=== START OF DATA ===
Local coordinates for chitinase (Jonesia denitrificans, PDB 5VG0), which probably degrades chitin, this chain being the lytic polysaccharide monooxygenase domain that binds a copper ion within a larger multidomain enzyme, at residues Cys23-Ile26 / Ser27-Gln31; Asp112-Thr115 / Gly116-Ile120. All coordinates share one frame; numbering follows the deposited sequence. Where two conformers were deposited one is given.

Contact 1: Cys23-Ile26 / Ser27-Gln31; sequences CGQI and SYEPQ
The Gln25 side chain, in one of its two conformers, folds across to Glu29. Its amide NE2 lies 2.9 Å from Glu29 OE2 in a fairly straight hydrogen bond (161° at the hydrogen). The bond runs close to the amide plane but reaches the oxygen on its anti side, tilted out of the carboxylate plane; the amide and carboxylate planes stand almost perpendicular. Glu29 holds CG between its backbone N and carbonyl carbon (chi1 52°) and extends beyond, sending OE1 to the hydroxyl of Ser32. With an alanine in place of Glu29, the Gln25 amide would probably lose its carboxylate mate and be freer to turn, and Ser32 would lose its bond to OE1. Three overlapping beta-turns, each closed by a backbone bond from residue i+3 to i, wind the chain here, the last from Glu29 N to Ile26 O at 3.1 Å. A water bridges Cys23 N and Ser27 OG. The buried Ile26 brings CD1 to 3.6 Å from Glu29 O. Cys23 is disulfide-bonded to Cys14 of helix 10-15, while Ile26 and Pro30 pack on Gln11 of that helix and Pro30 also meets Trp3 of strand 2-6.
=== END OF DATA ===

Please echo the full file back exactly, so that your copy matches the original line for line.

Local coordinates for chitinase (Jonesia denitrificans, PDB 5VG0), which probably degrades chitin, this chain being the lytic polysaccharide monooxygenase domain that binds a copper ion within a larger multidomain enzyme, at residues Cys23-Ile26 / Ser27-Gln31; Asp112-Thr115 / Gly116-Ile120. All coordinates share one frame; numbering follows the deposited sequence. Where two conformers were deposited one is given.

Contact 1: Cys23-Ile26 / Ser27-Gln31; sequences CGQI and SYEPQ
The Gln25 side chain, in one of its two conformers, folds across to Glu29. Its amide NE2 lies 2.9 Å from Glu29 OE2 in a fairly straight hydrogen bond (161° at the hydrogen). The bond runs close to the amide plane but reaches the oxygen on its anti side, tilted out of the carboxylate plane; the amide and carboxylate planes stand almost perpendicular. Glu29 holds CG between its backbone N and carbonyl carbon (chi1 52°) and extends beyond, sending OE1 to the hydroxyl of Ser32. With an alanine in place of Glu29, the Gln25 amide would probably lose its carboxylate mate and be freer to turn, and Ser32 would lose its bond to OE1. Three overlapping beta-turns, each closed by a backbone bond from residue i+3 to i, wind the chain here, the last from Glu29 N to Ile26 O at 3.1 Å. A water bridges Cys23 N and Ser27 OG. The buried Ile26 brings CD1 to 3.6 Å from Glu29 O. Cys23 is disulfide-bonded to Cys14 of helix 10-15, while Ile26 and Pro30 pack on Gln11 of that helix and Pro30 also meets Trp3 of strand 2-6.